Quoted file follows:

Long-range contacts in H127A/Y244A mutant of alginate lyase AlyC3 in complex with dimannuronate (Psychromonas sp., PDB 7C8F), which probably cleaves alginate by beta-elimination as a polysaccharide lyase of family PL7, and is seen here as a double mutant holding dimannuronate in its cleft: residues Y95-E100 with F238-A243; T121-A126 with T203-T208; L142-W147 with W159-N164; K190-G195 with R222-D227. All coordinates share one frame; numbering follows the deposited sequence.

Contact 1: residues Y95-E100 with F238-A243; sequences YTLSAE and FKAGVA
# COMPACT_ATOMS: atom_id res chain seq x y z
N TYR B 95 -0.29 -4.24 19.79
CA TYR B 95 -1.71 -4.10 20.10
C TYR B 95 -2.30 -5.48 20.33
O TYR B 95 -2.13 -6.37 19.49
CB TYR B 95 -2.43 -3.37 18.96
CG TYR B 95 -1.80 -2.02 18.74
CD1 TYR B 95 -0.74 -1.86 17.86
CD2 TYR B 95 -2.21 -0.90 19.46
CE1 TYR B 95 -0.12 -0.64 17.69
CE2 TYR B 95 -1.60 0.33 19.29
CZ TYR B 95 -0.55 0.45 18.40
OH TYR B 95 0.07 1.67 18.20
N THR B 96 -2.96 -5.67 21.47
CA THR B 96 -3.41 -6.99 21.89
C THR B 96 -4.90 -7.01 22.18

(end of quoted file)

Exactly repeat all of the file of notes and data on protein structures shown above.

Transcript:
Long-range contacts in H127A/Y244A mutant of alginate lyase AlyC3 in complex with dimannuronate (Psychromonas sp., PDB 7C8F), which probably cleaves alginate by beta-elimination as a polysaccharide lyase of family PL7, and is seen here as a double mutant holding dimannuronate in its cleft: residues Y95-E100 with F238-A243; T121-A126 with T203-T208; L142-W147 with W159-N164; K190-G195 with R222-D227. All coordinates share one frame; numbering follows the deposited sequence.

Contact 1: residues Y95-E100 with F238-A243; sequences YTLSAE and FKAGVA
# COMPACT_ATOMS: atom_id res chain seq x y z
N TYR B 95 -0.29 -4.24 19.79
CA TYR B 95 -1.71 -4.10 20.10
C TYR B 95 -2.30 -5.48 20.33
O TYR B 95 -2.13 -6.37 19.49
CB TYR B 95 -2.43 -3.37 18.96
CG TYR B 95 -1.80 -2.02 18.74
CD1 TYR B 95 -0.74 -1.86 17.86
CD2 TYR B 95 -2.21 -0.90 19.46
CE1 TYR B 95 -0.12 -0.64 17.69
CE2 TYR B 95 -1.60 0.33 19.29
CZ TYR B 95 -0.55 0.45 18.40
OH TYR B 95 0.07 1.67 18.20
N THR B 96 -2.96 -5.67 21.47
CA THR B 96 -3.41 -6.99 21.89
C THR B 96 -4.90 -7.01 22.18